An old pastime gets a new bounce

A sport for all ages, table tennis picks up fans at the YMCA in Quincy

Email|Print|Single Page| Text size + By Emily Sweeney
Globe Staff / March 23, 2008

Inside the YMCA gymnasium in Quincy, a wall stands between the two basketball courts. On one side, you can still hear the familiar thump-thump-thump of a basketball pounding against floor and the screech of sneakers skidding across the court. On the other side, the sound is less familiar.

There you'll hear the click-clack, click-clack of plastic ping-pong balls as pairs of table tennis players battle across eight blue tables that line the court.

The South Shore YMCA's new weekly table tennis night started in October and has been growing ever since, rivaling more traditional Y sports in popularity.

"We had a lot of members coming up and saying, what's going on here?" said Chrissy Niosi, the teen and youth program director at the South Shore Y's Quincy branch.

When the Y hosted a table tennis tournament on a Sunday afternoon in January, more than 60 people showed up, some from as far away as Connecticut, Maine, Rhode Island, and Vermont. Another tournament was held last week, and there's talk of expanding the regular table tennis night from Wednesday to twice a week.

"Every night we see different faces," said Niosi. "We get people that will come in here and just stand in here, and we ask if they want to play. At first some of them are timid, and we say, 'C'mon just try it,' and then they just jump right in."

Table tennis night attracts a diverse crowd, from young players such as 16-year-old Ari Stoler of Brookline to senior citizens like Felix Meschansky, an 82-year-old Russian immigrant who lives in Quincy.

"I have three problems: my English, my age, and my health," said Meschansky, with a laugh, after he finished his match.

Players also include natives of England, Bulgaria, Colombia, Japan, and pretty much any country where table tennis - don't dare call it ping-pong, say serious aficionados - is popular.

Jim Baird drives from Plymouth to play.

"Like most people, I started when I was a kid, playing in the basement," said Baird. "Back in the 1980s, there wasn't a lot of places to play. There's several clubs around Eastern Massachusetts now, so you have a choice, and can find a place to play on any night of the week."

Baird's opponent last Wednesday night was Yi Li, who grew up in China and now lives in Weymouth. Li just picked up the sport again a few months ago.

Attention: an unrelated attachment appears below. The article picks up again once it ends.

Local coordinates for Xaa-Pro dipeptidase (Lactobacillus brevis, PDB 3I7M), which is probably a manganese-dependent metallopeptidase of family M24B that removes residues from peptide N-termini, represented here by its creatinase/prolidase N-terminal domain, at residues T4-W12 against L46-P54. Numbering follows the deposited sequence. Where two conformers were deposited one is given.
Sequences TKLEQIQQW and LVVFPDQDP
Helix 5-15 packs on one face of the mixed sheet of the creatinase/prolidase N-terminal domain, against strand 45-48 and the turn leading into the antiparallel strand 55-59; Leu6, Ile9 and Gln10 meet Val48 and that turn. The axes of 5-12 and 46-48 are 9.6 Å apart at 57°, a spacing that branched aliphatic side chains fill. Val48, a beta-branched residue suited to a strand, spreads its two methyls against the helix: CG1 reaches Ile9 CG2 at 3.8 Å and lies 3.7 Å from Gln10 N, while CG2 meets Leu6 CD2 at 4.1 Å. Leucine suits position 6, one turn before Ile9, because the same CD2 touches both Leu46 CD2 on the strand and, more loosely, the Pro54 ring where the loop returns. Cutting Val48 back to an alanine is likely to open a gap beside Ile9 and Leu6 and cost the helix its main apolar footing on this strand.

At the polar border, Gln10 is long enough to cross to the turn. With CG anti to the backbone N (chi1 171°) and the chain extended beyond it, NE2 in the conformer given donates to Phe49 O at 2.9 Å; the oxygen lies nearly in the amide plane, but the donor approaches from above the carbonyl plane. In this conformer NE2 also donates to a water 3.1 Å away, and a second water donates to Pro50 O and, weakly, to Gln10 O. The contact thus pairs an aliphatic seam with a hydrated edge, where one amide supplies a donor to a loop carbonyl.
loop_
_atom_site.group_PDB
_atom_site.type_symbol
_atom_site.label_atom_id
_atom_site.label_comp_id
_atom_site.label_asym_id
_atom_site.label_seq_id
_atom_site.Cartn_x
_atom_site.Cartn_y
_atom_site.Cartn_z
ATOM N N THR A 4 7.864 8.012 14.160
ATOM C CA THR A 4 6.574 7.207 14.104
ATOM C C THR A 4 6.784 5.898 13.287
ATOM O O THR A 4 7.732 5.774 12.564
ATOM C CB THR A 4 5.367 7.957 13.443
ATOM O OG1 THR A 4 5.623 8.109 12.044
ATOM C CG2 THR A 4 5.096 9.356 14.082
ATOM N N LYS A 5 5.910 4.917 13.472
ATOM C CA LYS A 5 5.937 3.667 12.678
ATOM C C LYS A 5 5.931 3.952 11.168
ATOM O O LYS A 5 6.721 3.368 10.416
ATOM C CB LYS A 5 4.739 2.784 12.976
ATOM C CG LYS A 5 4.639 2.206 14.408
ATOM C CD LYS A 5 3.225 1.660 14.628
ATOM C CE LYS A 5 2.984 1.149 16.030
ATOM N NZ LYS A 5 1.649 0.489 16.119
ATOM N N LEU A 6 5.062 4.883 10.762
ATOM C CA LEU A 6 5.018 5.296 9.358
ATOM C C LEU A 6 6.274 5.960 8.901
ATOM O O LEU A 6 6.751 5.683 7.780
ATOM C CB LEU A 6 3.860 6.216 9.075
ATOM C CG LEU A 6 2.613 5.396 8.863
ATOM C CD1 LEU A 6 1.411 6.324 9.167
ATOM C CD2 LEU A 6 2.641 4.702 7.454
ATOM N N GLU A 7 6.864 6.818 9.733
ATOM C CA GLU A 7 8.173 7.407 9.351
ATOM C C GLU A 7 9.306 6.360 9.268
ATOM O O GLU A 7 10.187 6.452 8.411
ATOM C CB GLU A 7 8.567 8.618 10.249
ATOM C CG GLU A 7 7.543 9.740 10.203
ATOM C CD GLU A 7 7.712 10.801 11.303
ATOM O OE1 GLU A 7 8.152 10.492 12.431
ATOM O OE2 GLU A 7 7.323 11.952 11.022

"I started in high school, and then didn't play for a long time," said Li, who found out about the Quincy Y's table tennis night on the Internet.

Overseeing the night is Qiumars Hedayatian, a top-ranked table tennis player who has helped launched table tennis programs all over New England, and introduced the sport to students at Pollard Middle School in Needham, James P. Timilty Middle School in Roxbury, and Robert F. Kennedy School in Cambridge.

"It's a multicultural thing, which is cool," said Hedayatian. "The kids really like it. Everybody can compete."

Table tennis night costs $4 for adult members and $2 for teen members; admission for nonmembers is $8 for adults and $4 for teens. Rackets are provided to those who don't have their own.

The sport first became popular in England during the late 19th century as an alternative to lawn tennis. People would play the game after dinner, using cigar-box lids for rackets and a carved champagne cork as a ball. The term ping-pong was originally trademarked by an English company more than a century ago, and the rights to the name were later acquired by American game manufacturer Parker Brothers.

Over the years the parlor game went by a variety of other names, including Gossima, Whiff Waff, and Pom-Pom, as well as ping-pong, which still remains popular today, to the chagrin of many.

Table tennis has been an Olympic sport since 1988, and there are approximately 40 million competitive players worldwide, according to the International Olympic Committee. Only a fraction of those are from the United States.

But Hedayatian said he believes the talent pool in the United States is much larger.

"I'm trying to promote the sport," he said. "I personally believe there are a lot of people - millions of people - out there playing in their basements. They have tables and they're playing.

"If you want to play this game at a high level, you have to be a really good athlete. . . . You have to be flexible like a gymnast, you have to be quick like a runner, and you have to think like a chess player," he said. "It's not easy."

Indeed, there is much more to table tennis than meets the eye. There are different ways players can hold the paddle, and different ways to play the ball. In serious competition, the ball can reach speeds close to 100 miles per hour.

First-timers may be surprised to find out the amount of physical exercise that goes into a game of table tennis, according to Niosi.

"At the tournament they had towels and they were wiping their sweat," said Niosi. "It's intense."

Niosi said the YMCA is trying to spread the word about the sport to families, because unlike basketball and many other activities, age and height don't matter much in table tennis.

"You could have a young kid face an adult and the match could be even," she said.

Emily Sweeney can be reached at

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